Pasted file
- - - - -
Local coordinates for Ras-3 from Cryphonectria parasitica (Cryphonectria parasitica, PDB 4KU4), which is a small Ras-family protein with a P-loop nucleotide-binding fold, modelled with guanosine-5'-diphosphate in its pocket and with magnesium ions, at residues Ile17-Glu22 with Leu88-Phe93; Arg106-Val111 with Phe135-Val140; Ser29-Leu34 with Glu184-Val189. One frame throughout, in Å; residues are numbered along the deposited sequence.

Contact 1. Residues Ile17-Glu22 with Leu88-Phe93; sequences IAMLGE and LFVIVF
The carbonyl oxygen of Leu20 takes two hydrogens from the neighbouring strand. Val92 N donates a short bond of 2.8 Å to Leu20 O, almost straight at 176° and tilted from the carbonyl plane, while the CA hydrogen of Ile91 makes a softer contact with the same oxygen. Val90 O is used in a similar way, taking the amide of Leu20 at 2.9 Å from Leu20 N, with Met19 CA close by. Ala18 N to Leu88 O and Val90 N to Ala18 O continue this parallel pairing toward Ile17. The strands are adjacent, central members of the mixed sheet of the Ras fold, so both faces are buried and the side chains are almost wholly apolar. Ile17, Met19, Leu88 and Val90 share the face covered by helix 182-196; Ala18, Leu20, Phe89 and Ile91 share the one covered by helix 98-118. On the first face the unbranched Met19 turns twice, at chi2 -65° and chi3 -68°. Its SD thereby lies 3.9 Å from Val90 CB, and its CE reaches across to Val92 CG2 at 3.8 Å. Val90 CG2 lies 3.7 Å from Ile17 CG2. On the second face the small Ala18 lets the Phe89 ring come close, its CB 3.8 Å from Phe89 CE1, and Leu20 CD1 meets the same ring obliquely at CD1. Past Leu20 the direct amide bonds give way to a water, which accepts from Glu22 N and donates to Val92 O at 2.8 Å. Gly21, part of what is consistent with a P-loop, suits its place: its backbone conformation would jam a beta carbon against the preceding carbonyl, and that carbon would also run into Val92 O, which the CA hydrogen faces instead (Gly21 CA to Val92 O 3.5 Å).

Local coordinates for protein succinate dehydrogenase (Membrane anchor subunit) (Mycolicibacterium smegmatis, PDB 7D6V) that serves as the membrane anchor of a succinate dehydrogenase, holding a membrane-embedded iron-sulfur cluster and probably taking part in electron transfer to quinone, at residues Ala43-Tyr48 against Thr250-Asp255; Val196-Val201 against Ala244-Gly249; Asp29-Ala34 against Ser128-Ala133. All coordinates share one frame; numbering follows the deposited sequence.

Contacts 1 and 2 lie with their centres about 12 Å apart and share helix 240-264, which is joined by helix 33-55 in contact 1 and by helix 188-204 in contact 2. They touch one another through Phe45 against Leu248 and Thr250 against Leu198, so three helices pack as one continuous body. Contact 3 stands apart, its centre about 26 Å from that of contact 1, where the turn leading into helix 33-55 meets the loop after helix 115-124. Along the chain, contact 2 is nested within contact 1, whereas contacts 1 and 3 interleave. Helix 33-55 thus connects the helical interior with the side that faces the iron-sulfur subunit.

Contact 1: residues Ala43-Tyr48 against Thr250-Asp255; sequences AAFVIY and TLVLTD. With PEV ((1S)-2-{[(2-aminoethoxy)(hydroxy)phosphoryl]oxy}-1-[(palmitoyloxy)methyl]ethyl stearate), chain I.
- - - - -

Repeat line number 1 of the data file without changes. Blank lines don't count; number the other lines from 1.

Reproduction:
Local coordinates for Ras-3 from Cryphonectria parasitica (Cryphonectria parasitica, PDB 4KU4), which is a small Ras-family protein with a P-loop nucleotide-binding fold, modelled with guanosine-5'-diphosphate in its pocket and with magnesium ions, at residues Ile17-Glu22 with Leu88-Phe93; Arg106-Val111 with Phe135-Val140; Ser29-Leu34 with Glu184-Val189. One frame throughout, in Å; residues are numbered along the deposited sequence.